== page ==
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Why I Became an Appraiser

A refrain appraisers hear frequently is, “I don’t own anything worth appraising”, or “I don’t need a full appraisal".  I just want to know how much this thing is worth”.  Those of us working in the field understand what potential clients mean by this statement, and we are frequently capable of making quick assessments of monetary value.  As professionals, however, we are compelled to provide information that supports our determination of what something is worth.  When possible, we also like to enrich the owner’s knowledge of their personal property through facts we uncover that might not come to light without an appraisal.  This is one of the most fascinating and rewarding parts of the job.

My education, intellectual curiosity, experience in the museum sector, and a belief that things have value beyond the prices they command in the market, all contributed to my interest in the field of personal property appraising and influenced my decision to join it.  I was also at a point in my career when I wanted a new challenge, but one that utilized a number of the skills and the knowledge I acquired in the corporate and museum worlds.  I am delighted to say how endlessly interesting I find the work, especially the process of  conducting research.    

In the process of gathering and analyzing the information we need in order to provide our clients with values for their property, appraisers come across a great many facts.  Some of these bits of information have a direct impact on monetary worth. Others enable us to develop a unique appreciation for the things entrusted to us for study.   I get satisfaction from the “ah-hah” moments that occur when I learn something new, identify a nuance, or unearth illusive data.  My investigations often reveal facts my clients did not know about their property. This new information frequently enriches their appreciation for the objects they own. 

As an appraiser I have the rare opportunity to learn how an array of cultural and historic events literally shape the art and design of each era. My work provides me with the occasion to learn how the objects produced during a particular period tell us a great deal about the tastes and aspirations of the people for whom they were made and provide us with a sense of continuity.  Through research I have developed an appreciation for how they present us with a glimpse of history in tangible form.  In the case of objects we inherit, this research may shed light on our families, and the things that mattered to them, which may still resonate with us.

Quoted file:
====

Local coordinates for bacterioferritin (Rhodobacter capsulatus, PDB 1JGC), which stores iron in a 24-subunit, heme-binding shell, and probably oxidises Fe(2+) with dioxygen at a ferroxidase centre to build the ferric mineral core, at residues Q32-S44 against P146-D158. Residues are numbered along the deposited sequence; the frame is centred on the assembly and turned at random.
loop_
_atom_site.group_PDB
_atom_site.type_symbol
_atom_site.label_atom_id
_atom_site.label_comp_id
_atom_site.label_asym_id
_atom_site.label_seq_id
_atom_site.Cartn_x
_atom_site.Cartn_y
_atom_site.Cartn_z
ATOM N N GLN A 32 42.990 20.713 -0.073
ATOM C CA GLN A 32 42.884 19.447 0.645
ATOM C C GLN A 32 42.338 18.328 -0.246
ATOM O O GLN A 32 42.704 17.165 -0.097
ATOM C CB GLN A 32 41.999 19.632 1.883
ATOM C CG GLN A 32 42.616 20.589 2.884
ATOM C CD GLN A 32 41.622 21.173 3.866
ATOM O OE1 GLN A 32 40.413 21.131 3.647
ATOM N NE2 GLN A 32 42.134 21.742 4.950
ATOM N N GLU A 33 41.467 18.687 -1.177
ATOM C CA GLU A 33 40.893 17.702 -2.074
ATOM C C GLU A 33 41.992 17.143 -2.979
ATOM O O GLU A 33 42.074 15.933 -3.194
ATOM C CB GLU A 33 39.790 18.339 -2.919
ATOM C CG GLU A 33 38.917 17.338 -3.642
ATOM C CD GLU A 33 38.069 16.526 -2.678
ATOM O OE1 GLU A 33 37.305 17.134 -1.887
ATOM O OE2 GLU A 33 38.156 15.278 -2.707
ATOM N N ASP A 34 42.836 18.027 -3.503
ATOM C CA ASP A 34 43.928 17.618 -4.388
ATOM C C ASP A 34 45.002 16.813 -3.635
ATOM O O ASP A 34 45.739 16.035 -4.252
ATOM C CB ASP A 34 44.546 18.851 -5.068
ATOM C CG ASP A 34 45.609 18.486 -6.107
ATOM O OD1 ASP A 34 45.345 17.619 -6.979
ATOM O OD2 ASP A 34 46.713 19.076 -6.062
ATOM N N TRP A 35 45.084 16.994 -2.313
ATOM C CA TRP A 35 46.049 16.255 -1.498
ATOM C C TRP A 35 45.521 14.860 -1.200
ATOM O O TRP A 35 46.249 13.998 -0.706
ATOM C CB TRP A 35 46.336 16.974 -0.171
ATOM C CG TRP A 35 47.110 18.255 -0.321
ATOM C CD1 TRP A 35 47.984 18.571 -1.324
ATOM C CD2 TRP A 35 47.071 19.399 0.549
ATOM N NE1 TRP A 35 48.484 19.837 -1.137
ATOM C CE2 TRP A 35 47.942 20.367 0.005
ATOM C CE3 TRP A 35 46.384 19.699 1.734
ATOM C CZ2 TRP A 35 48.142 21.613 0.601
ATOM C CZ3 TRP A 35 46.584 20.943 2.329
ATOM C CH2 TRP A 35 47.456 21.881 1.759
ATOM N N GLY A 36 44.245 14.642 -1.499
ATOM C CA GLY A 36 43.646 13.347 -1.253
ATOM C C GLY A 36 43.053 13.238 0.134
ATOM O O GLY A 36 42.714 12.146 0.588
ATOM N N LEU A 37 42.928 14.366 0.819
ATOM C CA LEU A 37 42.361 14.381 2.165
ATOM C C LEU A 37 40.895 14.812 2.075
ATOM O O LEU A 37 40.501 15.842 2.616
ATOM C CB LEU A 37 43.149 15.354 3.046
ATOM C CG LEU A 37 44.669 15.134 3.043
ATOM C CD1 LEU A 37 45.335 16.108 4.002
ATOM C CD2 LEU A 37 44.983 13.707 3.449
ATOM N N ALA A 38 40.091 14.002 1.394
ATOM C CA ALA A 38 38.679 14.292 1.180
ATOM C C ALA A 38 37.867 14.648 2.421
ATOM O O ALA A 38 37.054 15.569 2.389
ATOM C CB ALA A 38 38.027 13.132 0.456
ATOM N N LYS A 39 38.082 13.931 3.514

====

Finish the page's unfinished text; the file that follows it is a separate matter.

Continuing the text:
A wonderful book by Edmund de Waal, The Hare With Amber Eyes: A Hidden Inheritance  (published in 2010 by Farrar, Straus and Giroux) presents a marvelous example of how things acquired through inheritance can connect their owners to earlier generations of their family. The “hare” in the title of the book is a diminutive Japanese netsuke, a sort of toggle to cinch a bag closed.  This hare is part of a collection of netsuke assembled by de Waal’s remarkable family.  In the course of the book the author unfurls a fascinating history.


De Wall traces his ancestry to Eastern European Jews from the Ukrainian city of Odessa.  These forbears secured great wealth through trade and ultimately founded a banking empire with operations in Vienna and Paris.  Completely assimilated into western, Christian society by the beginning of the 20th-century, the Second World War changed their lives and fortunes forever.  Astoundingly their cherished collection of netsuke survived the confilgration and remained in their possession.    The netsuke provided de Waal and his family with a physical link to earlier generations and served as a symbol of the courage they exhibited in surviving unimaginable events.